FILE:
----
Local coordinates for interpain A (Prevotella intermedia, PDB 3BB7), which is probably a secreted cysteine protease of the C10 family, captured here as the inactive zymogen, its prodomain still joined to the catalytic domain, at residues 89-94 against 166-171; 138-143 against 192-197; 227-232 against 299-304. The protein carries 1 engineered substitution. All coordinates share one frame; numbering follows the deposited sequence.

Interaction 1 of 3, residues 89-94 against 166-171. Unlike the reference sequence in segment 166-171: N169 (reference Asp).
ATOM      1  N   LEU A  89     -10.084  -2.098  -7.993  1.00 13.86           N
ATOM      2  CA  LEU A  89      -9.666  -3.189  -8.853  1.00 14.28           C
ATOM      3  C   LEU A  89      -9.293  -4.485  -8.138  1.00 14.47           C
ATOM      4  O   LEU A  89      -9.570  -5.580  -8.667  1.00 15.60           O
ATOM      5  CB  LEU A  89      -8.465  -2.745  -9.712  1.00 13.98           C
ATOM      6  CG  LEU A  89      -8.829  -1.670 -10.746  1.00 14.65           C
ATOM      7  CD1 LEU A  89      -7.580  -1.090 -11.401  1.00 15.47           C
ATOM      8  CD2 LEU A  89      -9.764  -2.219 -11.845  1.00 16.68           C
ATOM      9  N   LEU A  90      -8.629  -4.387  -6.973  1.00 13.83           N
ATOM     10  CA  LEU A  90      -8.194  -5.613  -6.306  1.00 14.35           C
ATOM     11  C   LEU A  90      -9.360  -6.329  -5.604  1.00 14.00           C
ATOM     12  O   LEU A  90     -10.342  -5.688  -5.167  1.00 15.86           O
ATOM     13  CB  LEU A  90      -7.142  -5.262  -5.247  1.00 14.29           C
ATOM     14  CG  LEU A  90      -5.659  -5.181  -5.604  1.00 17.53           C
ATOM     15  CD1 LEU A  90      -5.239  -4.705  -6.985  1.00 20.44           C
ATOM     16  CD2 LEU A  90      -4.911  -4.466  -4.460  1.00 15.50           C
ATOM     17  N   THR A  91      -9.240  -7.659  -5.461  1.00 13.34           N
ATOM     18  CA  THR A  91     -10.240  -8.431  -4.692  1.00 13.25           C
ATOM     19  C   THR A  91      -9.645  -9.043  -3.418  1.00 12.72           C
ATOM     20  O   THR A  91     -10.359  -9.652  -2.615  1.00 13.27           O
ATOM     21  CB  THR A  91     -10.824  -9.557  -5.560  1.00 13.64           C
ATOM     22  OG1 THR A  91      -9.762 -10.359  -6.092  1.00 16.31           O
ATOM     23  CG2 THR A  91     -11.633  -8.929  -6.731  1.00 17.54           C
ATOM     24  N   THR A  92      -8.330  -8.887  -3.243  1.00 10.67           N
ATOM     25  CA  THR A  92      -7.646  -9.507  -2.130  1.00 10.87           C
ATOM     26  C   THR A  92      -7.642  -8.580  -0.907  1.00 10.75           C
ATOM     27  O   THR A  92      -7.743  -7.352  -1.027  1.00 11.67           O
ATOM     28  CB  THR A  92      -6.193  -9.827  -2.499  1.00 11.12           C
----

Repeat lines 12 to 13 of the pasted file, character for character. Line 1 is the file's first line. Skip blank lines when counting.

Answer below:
ATOM     10  CA  LEU A  90      -8.194  -5.613  -6.306  1.00 14.35           C
ATOM     11  C   LEU A  90      -9.360  -6.329  -5.604  1.00 14.00           C